5 - L. Karp Notes for Dynamics V. Dynamic Programming 1) 2)...

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L. Karp Notes for Dynamics V. Dynamic Programming 1) The basic idea of dynamic programming (discrete time). 2) The linear quadratic (LQ) discrete time control problem with additive errors. 3) Two problems related to the LQ problem. 4) Derivation of continuous time dynamic programming equation (DPE). 5) Relation between DP and maximum principle. 6) DPE for autonomous problem. 7) Writing optimal control rule as an ODE in the state. 8) LQ continuous time problem. 1. The basic idea of using dynamic programming is to convert a dynamic problem into a succession of static problems. We can illustrate this using the following problem: Choose a sequence of u t , i.e. {u} T t=1 , to max - Σ t i=1 (x 2 i +u 2 i ) subject to x i =x i-1 i ,x 0 given. x is the state variable and u is the control. We solve this problem by "working backwards" from the final time, T. A ti=Tthe problem is simply: choose u T to max-[(x T-1 T ) 2 2 T ], obtained by substituting in the constraint. We can solve this problem (easily!) for arbitrary values of x T-1 and obtain the optimal control u*(x T-1 , T). This function (the solution to the optimization problem) is called the control rule. It is in "feedback form", i.e., it is expressed as a function of the state. Substituting this control rule into the maximand, we obtain the value function J(x T-1 ,T). Both the control rule and value function have two arguments, the state variable and calendar time. Now we step back a period, to time T-1. At that time we know the previous value of the state, x T-2 , and we know how we will behave in the future, conditional on the state. We can therefore write the problem at T-1 as choose u T-1 to max -[(x T-2 T-1 ) 2 2 T-1 ] + J(x T-2 T-1 , T). Note that this is a familiar static problem. At time T-1 I have a 2 period (i.e. dynamic) problem, but I have converted it to a static problem. Notice also that I substituted the constraint into the period T-1 payoff and the value function at T. I can solve the problem at T-1 and obtain the control rule, u*(x T-2 ,T-1). Again, note that this control rule is conditional upon x T-2 . I need to know the value of x T-2 to find the value of u T-1 ,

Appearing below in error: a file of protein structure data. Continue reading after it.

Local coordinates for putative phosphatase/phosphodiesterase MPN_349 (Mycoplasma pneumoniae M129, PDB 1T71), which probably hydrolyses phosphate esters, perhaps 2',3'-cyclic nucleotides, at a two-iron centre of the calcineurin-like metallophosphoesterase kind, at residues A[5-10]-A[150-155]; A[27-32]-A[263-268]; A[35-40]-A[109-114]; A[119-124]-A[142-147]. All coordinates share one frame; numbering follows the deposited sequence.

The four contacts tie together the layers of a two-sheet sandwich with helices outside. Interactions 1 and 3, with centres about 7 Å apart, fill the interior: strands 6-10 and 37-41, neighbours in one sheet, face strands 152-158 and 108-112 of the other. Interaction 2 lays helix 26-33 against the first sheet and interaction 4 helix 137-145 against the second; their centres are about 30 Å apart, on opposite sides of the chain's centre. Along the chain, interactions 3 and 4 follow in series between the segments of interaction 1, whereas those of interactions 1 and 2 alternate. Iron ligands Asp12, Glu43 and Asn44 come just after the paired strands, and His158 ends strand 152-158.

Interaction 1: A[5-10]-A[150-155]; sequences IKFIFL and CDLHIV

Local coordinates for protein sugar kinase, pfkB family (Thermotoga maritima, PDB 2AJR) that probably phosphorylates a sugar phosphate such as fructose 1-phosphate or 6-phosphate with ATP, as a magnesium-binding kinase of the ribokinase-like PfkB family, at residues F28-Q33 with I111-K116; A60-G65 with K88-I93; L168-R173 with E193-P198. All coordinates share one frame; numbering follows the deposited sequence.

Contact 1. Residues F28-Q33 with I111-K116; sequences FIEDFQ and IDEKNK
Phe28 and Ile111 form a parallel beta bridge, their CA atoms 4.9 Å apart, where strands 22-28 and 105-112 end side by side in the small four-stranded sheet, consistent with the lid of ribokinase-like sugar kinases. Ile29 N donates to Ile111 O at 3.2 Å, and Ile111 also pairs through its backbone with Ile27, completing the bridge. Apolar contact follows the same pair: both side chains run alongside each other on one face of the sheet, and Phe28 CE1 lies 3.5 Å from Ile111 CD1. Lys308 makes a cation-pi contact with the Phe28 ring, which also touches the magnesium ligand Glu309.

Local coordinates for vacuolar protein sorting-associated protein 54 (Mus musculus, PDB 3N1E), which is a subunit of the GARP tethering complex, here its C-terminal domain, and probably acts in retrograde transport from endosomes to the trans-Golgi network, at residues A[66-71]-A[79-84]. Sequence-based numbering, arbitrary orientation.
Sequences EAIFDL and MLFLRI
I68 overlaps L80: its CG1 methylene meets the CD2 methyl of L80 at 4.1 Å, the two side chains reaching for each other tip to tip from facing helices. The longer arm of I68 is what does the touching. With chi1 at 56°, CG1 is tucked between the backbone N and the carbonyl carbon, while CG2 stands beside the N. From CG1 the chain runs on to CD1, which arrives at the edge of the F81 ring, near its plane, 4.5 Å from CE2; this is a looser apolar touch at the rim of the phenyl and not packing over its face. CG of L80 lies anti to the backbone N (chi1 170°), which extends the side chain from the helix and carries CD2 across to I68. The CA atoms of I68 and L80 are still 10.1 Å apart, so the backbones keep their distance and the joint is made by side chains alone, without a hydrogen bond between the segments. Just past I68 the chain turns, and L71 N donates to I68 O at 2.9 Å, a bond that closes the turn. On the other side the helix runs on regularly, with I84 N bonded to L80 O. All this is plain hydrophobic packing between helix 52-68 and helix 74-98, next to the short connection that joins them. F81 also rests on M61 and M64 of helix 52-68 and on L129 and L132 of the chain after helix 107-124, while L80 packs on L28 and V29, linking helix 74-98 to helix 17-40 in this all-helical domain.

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but I do not need the value of x T-2 to find the control rule u*(x T-2 ,T-1). Note the distinction between a function (the control rule) and the value of the function . Substitute the control rule into the maximand to obtain the value function at T-1: J(x T-2 ,T-1) = max -[(x T-2 +u T-1 ) 2 2 T-1 ] + J(x T-2 T-1 , T) = -[(x T-2 +u* T-1 ) 2 2 T-1 ] + J(x T-2 + u* T-1 , T). I got rid of the max operator by substituting in the optimal control. The reason that I can actually solve this problem, of course, is that I know the function J(x T-1 ,T) . I can keep "stepping back" in time in this manner. At arbitrary time t, I can write the problem as J(x t-1 ,t) = max { -[x 2 t 2 t ] + J(x t , t+1)}, subject to x t =x t-1 t ,x t-1 given.
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5 - L. Karp Notes for Dynamics V. Dynamic Programming 1) 2)...

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